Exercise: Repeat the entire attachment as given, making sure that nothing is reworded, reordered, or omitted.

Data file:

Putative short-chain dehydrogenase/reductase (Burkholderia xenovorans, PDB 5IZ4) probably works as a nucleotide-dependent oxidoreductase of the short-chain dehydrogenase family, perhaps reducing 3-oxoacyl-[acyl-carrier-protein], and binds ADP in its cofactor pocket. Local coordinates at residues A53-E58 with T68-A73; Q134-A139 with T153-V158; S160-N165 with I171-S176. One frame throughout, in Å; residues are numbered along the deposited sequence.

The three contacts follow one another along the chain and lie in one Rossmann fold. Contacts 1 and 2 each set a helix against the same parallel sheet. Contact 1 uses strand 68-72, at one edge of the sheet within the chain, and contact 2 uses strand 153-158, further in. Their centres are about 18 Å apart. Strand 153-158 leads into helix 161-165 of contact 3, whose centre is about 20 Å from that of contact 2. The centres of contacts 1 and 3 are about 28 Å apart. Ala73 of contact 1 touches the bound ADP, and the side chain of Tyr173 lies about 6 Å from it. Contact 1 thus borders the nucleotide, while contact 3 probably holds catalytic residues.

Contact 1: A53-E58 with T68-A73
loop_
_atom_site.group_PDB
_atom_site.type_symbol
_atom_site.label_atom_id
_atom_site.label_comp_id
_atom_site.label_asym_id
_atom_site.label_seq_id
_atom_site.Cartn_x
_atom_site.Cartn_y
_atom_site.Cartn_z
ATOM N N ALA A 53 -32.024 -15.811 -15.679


Putative short-chain dehydrogenase/reductase (Burkholderia xenovorans, PDB 5IZ4) probably works as a nucleotide-dependent oxidoreductase of the short-chain dehydrogenase family, perhaps reducing 3-oxoacyl-[acyl-carrier-protein], and binds ADP in its cofactor pocket. Local coordinates at residues A53-E58 with T68-A73; Q134-A139 with T153-V158; S160-N165 with I171-S176. One frame throughout, in Å; residues are numbered along the deposited sequence.

The three contacts follow one another along the chain and lie in one Rossmann fold. Contacts 1 and 2 each set a helix against the same parallel sheet. Contact 1 uses strand 68-72, at one edge of the sheet within the chain, and contact 2 uses strand 153-158, further in. Their centres are about 18 Å apart. Strand 153-158 leads into helix 161-165 of contact 3, whose centre is about 20 Å from that of contact 2. The centres of contacts 1 and 3 are about 28 Å apart. Ala73 of contact 1 touches the bound ADP, and the side chain of Tyr173 lies about 6 Å from it. Contact 1 thus borders the nucleotide, while contact 3 probably holds catalytic residues.

Contact 1: A53-E58 with T68-A73
loop_
_atom_site.group_PDB
_atom_site.type_symbol
_atom_site.label_atom_id
_atom_site.label_comp_id
_atom_site.label_asym_id
_atom_site.label_seq_id
_atom_site.Cartn_x
_atom_site.Cartn_y
_atom_site.Cartn_z
ATOM N N ALA A 53 -32.024 -15.811 -15.679